Hopeful Imagination

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Hopeful Imagination
Prophetic voices in Exile
(Walter Brueggemann)

A Book Review by PJ Shrestha

METHODIST THEOLOGICAL UNIVERSITY
Lecturer: Prof. Lim Sang Kook
Submission Date: 12/10/2012

HOPEFUL IMAGINATION: PROPHETIC VOICES IN EXILE
Walter Brueggemann
Fortress Press, 1986
In this book Walter Brueggemann looks at the three most prominent prophets during the period of the Jews' exile in Babylon after and around the time of 587 B.C. What links Jeremiah, Ezekiel and 2nd Isaiah is that in different ways each one spoke to the exiles. Jeremiah focuses on how God sent them into exile but continued to love them. Ezekiel focuses on God's holiness and freedom and the fact that he is calling them to recognize that God does not exist simply for their benefit, but that they are to follow Him. 2nd Isaiah focuses on the theme of homecoming and speaks to those exiles who may have accommodated themselves to ways and values of the empire and might not want to return to the ways of Yahweh. In each case Brueggemann relates the prophets to the North American church which he says is also a church in exile though in many cases it does not know it. Brueggemann does a good job of exegeting the text in its context and helps the reader make the connection to today. The book is divided into three parts regarding each prophetic concern. I will be summarizing their context in a brief script. Part 1: Only Grief Permits Newness

Jeremiah- Designed for conflict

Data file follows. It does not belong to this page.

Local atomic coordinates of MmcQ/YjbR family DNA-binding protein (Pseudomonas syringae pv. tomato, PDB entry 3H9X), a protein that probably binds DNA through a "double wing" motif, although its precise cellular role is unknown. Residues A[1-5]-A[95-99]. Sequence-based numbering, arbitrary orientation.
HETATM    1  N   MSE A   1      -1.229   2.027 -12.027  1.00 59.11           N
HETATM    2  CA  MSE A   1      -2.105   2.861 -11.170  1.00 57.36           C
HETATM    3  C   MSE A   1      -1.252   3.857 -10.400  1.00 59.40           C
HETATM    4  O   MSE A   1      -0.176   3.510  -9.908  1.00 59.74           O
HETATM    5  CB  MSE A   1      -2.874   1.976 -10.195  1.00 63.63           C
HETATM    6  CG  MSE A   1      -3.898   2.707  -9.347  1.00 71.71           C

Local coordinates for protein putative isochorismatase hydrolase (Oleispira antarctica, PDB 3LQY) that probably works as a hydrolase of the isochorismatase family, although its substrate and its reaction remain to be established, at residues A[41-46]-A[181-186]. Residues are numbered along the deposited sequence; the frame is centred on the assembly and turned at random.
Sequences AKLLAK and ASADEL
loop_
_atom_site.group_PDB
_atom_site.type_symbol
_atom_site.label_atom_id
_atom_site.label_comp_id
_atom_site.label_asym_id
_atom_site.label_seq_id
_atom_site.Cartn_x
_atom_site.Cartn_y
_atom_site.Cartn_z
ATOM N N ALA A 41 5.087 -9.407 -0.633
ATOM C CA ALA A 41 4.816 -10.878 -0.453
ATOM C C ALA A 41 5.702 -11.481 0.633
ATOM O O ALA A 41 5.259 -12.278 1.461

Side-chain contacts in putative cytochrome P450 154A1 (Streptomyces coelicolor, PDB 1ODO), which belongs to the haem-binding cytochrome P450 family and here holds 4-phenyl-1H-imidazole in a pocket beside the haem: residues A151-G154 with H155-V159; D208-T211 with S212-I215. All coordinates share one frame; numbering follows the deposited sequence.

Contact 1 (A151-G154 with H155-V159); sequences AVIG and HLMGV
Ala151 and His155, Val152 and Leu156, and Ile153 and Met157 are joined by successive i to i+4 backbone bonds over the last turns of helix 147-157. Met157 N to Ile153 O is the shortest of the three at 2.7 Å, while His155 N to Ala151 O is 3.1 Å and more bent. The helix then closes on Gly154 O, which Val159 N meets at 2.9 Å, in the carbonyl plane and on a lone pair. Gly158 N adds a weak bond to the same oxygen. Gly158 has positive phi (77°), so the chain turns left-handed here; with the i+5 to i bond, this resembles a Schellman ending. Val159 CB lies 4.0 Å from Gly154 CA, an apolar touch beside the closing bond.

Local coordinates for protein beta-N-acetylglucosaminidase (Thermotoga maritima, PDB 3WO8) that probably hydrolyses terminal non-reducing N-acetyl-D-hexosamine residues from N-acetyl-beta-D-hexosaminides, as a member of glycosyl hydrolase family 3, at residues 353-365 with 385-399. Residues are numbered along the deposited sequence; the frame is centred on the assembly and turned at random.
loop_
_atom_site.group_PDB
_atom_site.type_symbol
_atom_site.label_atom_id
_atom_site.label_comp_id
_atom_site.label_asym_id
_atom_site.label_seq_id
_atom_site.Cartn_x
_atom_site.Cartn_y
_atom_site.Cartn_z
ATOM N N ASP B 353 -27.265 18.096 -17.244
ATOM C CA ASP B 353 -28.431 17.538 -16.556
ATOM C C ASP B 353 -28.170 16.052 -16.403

Jeremiah here, is presented as a study in pastoral vitality and pastoral conflict. His work is precisely linked to the issues surrounding the crisis of 587. His task is to help his community to face the loss of the old world of king and temple and to receive a new world defined by Yahweh. That new world- experienced as exile- is shaped by Babylonian domination, which is willed by Yahweh. Bruggemann believes, Jeremiah’s voice asserts an incredible freedom about God, so that each time he speaks to God or about God, he has the amazing capacity to create a new scenario that keeps all parties open and in jeopardy. The tradition of Jeremiah makes available to us a God who is dangerously on the move in the midst of a specific social crisis. He has a sense of the large public issues and perceives how they relate to pastoral action. He is a pastoral presence of one who genuinely cares for his community. The prophet cares even for the king who did not listen to him, cares enough to speak the dangerous truth. Jeremiah not only has a sense of the one who calls, but he has a sense of what it means to be called. Brueggemann uses the term “call” not in the sense of a datable experience, but as a sense that one’s life has a theonomous cast, is deeply referred to the purposes of God, which gives freedom and distance and perspective in relation to all other concerns. Jeremiah is prepared to join issue around matters of truth and falsehood. Because he is a porous, impressionistic poet, however, it does not follow that he is a relativizer. Jeremiah would have found odd and scandalous our modern notions of individualized truth in which each person is free to hold his or her own perception of truth. The purpose of porous language is to leave the poem and the reality to which it points open for the experience of the listener. Poets indeed trust other people to continue the image, to finish the thought of their own experience using their own metaphorical images. Jeremiah’s rich imagination intends to challenge the settled givens which make policy too self-confident and unquestioned. Such a social function of poetry is an aspect of the critical study of Jeremiah that is yet to be undertaken, an issue that cannot be reduced to the usual literary analysis of prose and poetry. What Jeremiah understood so powerfully is that he was engaged in a battle for the public imagination of the community. He was prepared to join issue around matters of truth and falsehood. He was profoundly a poet of hope. He...
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